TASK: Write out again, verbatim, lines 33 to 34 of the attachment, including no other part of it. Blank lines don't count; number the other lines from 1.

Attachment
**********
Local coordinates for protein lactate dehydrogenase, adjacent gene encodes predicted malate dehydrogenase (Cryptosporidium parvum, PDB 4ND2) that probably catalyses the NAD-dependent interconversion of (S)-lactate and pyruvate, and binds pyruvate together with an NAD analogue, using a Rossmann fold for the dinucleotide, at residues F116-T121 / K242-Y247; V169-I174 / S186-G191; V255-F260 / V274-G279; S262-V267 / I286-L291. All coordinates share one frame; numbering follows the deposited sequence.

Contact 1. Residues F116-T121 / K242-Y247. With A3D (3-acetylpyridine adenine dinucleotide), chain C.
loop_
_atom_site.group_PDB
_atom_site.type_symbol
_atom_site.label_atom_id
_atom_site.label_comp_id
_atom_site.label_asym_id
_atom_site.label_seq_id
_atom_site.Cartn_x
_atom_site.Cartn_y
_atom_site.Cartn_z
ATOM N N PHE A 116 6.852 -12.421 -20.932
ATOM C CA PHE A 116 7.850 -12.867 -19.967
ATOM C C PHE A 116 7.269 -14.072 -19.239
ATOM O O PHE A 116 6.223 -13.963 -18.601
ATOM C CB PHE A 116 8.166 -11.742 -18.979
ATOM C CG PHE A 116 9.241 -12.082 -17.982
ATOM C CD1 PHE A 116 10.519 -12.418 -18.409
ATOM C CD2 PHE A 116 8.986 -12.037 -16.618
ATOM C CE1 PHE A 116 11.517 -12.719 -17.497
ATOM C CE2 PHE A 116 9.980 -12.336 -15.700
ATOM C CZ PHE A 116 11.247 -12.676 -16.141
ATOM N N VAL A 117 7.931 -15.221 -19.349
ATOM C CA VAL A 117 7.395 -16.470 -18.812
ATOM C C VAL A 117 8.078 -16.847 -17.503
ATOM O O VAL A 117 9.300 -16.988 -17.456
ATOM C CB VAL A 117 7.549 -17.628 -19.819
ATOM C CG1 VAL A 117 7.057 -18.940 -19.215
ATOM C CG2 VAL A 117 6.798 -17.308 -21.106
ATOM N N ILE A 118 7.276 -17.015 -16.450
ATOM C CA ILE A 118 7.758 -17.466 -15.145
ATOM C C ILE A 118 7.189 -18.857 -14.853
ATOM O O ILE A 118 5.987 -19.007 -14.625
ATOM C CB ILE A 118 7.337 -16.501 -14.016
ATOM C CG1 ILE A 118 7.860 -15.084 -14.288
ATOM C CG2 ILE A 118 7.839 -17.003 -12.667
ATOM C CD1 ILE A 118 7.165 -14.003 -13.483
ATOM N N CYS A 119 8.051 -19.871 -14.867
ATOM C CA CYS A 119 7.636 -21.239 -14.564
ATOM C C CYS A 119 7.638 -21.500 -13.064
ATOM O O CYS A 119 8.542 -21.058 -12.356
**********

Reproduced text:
ATOM C C ILE A 118 7.189 -18.857 -14.853
ATOM O O ILE A 118 5.987 -19.007 -14.625